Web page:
Tony: June 24, 2001


People in Long-Term Recovery, Recovering Addicts and Alcoholics

“There would be all these pictures on the wall and on the mantle, and I was never in any of the pictures. It really hit me hard because it was not just literally, but figuratively, I was never in the picture.”

My name is Tony Sanchez, and I’m a person in long-term recovery. What that means to me is it’s been over fourteen years since I’ve had my last drink or drug. The reason that I’m committed about my recovery is because recovery changed my life. I went from being unemployed, unemployable. I used to live better in prison or in jail. I’ve been homeless. There was time when I thought that I would die using or that that’s what’s what I deserved.

But today, fourteen years later, I’m employed, I’m a homeowner, I’m a taxpayer. I have this wonderful relationship with God—a God of my understanding. I also have this amazing relationship with my five-year-old grandson. What is so cool about that is that he has never seen me under the influence. What he knows is that when he’s with me, he’s safe. There’s some other pretty amazing relationships that I have that I would have never had thought possible and that I wouldn’t trade in for anything in the world.

I was born and raised in New York City. I started using at a very young age. I was born in Spanish Harlem. Grew up in Spanish Harlem and then we moved to the Bronx. I come from a two-parent home and my parents are still together. You know, hard working. They didn’t have too much education, however they emphasized the importance of education. So I had that structure, but there was always a part of me that felt like I didn’t belong or I didn’t fit in. I just wasn’t good enough. I did really, really well in school. I’ve always excelled. I was always in the advanced classes, but I didn’t think that at the time growing up in the Bronx or in Harlem that those were things that were important. It was about how good you fought, how tough you were, and those type of things, or at least that’s what I thought. Not necessarily that that’s what I was taught at home, but that’s what I believed.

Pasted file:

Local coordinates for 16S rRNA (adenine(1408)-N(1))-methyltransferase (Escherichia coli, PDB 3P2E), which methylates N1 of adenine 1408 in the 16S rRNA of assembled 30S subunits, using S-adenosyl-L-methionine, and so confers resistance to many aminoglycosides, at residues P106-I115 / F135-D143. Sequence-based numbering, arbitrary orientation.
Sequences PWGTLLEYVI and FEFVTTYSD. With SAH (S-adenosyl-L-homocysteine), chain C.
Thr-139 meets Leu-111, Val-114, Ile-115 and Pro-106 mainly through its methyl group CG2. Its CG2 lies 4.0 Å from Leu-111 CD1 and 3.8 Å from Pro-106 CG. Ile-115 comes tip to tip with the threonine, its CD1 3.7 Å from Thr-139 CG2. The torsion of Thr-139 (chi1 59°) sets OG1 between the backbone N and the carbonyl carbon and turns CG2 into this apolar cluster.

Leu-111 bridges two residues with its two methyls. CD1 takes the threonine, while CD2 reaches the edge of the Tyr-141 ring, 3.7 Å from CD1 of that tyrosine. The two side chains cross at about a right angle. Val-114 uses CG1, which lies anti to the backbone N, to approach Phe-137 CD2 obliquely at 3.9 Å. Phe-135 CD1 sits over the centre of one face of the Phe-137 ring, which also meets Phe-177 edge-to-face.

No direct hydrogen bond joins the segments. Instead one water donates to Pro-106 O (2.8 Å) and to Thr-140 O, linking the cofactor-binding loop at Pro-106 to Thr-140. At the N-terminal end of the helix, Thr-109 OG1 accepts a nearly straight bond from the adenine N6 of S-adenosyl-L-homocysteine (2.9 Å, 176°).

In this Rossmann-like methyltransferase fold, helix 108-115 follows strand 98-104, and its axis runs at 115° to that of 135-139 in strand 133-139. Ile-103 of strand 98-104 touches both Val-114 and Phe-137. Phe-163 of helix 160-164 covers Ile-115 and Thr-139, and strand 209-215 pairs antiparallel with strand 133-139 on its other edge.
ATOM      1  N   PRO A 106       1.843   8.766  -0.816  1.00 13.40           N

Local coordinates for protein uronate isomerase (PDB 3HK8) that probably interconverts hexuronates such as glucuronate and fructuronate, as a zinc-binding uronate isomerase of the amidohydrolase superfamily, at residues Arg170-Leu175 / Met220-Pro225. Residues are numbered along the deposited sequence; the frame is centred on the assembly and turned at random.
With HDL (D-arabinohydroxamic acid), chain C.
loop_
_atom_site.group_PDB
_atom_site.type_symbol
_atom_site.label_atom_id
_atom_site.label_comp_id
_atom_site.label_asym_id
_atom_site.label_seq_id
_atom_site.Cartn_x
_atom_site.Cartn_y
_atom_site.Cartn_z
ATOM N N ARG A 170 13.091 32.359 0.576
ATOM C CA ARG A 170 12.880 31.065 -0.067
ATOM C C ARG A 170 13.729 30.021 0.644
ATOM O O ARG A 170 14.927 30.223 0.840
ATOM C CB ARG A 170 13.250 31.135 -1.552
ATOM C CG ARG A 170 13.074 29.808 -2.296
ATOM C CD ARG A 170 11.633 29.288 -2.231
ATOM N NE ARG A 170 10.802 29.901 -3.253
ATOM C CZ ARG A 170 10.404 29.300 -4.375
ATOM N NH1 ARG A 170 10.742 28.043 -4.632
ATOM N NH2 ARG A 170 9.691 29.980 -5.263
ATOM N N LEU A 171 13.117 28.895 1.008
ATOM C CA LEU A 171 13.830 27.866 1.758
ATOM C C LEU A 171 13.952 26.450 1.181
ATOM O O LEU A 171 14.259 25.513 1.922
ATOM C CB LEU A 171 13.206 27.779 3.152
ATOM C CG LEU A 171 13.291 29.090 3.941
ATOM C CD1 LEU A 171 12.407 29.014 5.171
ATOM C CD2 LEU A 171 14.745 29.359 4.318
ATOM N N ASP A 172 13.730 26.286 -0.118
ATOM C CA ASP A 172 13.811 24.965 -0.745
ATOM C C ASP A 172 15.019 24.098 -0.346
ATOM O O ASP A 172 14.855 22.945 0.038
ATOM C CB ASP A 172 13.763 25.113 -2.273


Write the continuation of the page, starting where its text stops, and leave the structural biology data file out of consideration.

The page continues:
When I started to use at a very young age, around the age of eight, it was a way to escape. It wasn’t that I really liked the drugs, it was just a fact that I liked the way people accepted me when I was under the influence. So I continued to do it, do it, and do it until it became… it got to the point where I didn’t have a choice. That I had to use it. I started off with alcohol and marijuana, and my drug of choice is cocaine. That was my first love, my true love. Inhaling it and then smoking it. That’s how it was for about sixteen years. I went from a place of being safe and with good strong family values to being homeless and committing crimes and doing anything that I had to do in order to get one more.

There was times when I wanted to die. I remember blaming God, and being really angry for putting me on this earth to become a crackhead. There was a lot of anger, and I started to believe that there was no way out. Looking back, there was times I think that, and I do believe in God, and I believe that God was with me the whole time. Even throughout my incarcerations, I could see that those were times that I was able to get a break, and get some sleep, and actually eat food. Perchance to dream. So I could see that there was times when he was, there was something, that doing for me when I couldn’t do it for myself. I was the type of guy who would use until I couldn’t use anymore. I remember a time my body would just collapse. Anyway, it got really ugly, it got pretty hopeless.